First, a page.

Home / Blog / Feds Disagree on the Future of the DOL Fiduciary Rule

Feds Disagree on the Future of the DOL Fiduciary Rule

tug-of-war-1013740_640The future of the new Department of Labor’s fiduciary rule is very questionable after the head of the Senate Homeland Security and Governmental Affairs Committee recently said implementation should be halted. According to a recent LifeHealthPro article, Sen. Ron Johnson, R.-Wis., chairman of the committee, told Labor Secretary Thomas Perez that the “burdensome” fiduciary rule will likely be “undone” by the incoming Trump administration.

“I urge the Labor Department to cease implementation of the regulation immediately to spare low- and middle-income Americans, financial advisors and small businesses from the unnecessary and avoidable burdens that will drive up the costs of services and decrease access,” Johnson said. “I hope the Labor Department will acknowledge the reality of the situation and avoid imposing unnecessary costs and burdens in further implementation of regulation that will very likely be rescinded.”

Following Johnson’s letter, Phyllis Borzi, assistant secretary of Labor for DOL’s Employee Benefits Security Administration and strong defender of the rule, refused to admit that the incoming administration might do away with it.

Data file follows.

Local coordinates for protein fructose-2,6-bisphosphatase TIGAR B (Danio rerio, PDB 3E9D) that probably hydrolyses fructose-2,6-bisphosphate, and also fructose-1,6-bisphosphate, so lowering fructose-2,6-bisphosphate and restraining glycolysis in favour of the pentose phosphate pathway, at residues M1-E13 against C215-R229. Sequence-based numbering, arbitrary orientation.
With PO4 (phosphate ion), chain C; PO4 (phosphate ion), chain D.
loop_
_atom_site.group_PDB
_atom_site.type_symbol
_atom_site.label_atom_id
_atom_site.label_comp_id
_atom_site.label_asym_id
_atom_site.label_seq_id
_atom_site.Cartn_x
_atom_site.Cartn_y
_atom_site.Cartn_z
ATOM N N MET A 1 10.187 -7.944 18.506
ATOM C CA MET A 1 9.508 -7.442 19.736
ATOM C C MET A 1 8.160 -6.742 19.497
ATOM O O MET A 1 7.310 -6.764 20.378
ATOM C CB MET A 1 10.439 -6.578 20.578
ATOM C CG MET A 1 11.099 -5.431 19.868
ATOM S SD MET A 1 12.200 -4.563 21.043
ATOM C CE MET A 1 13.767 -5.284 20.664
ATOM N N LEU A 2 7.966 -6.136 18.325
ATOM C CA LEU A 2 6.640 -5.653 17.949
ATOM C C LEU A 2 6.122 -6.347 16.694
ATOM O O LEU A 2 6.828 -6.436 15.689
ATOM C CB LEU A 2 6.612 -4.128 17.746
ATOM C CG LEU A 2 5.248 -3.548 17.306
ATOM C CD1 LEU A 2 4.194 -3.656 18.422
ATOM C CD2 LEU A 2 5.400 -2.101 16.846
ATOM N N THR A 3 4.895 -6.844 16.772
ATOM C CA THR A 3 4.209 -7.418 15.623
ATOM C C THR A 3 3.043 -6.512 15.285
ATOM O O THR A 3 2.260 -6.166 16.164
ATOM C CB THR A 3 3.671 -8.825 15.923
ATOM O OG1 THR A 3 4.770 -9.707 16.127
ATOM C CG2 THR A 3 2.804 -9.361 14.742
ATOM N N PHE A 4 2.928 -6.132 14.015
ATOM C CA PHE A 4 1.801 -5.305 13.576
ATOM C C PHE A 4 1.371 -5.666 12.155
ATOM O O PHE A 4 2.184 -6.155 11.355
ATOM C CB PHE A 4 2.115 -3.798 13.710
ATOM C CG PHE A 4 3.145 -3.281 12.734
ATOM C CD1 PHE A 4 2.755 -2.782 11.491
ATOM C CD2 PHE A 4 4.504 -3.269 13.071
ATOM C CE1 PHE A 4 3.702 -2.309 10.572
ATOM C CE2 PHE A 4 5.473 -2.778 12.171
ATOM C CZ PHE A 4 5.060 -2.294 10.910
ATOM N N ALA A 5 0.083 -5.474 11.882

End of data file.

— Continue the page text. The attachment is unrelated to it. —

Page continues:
“We know that once these market forces have been unleashed, we’re not really going back to the old days,” stated Borzi. “I’m not going to speculate on what a future administration would do, but I will say this: The customer-first principle that’s embodied in this rule has already taken hold in the marketplace, and companies are not going back; they are going to continue to move in that direction. The speed at which they move may vary depending on what happens, but I’m not going to conclude that this rule is going away.”

The DOL’s fiduciary rule was passed after a six-year uphill battle. Borzi acknowledged that although they were met with much opposition, they felt strongly that the rule was the right thing to do. She also admitted that there were unintended consequences as a result of the rule, and that there are changes that could be made to improve it. But because there was a lot of hard work put into passing it, Borzi’s tenacity in seeing in through is understandable.

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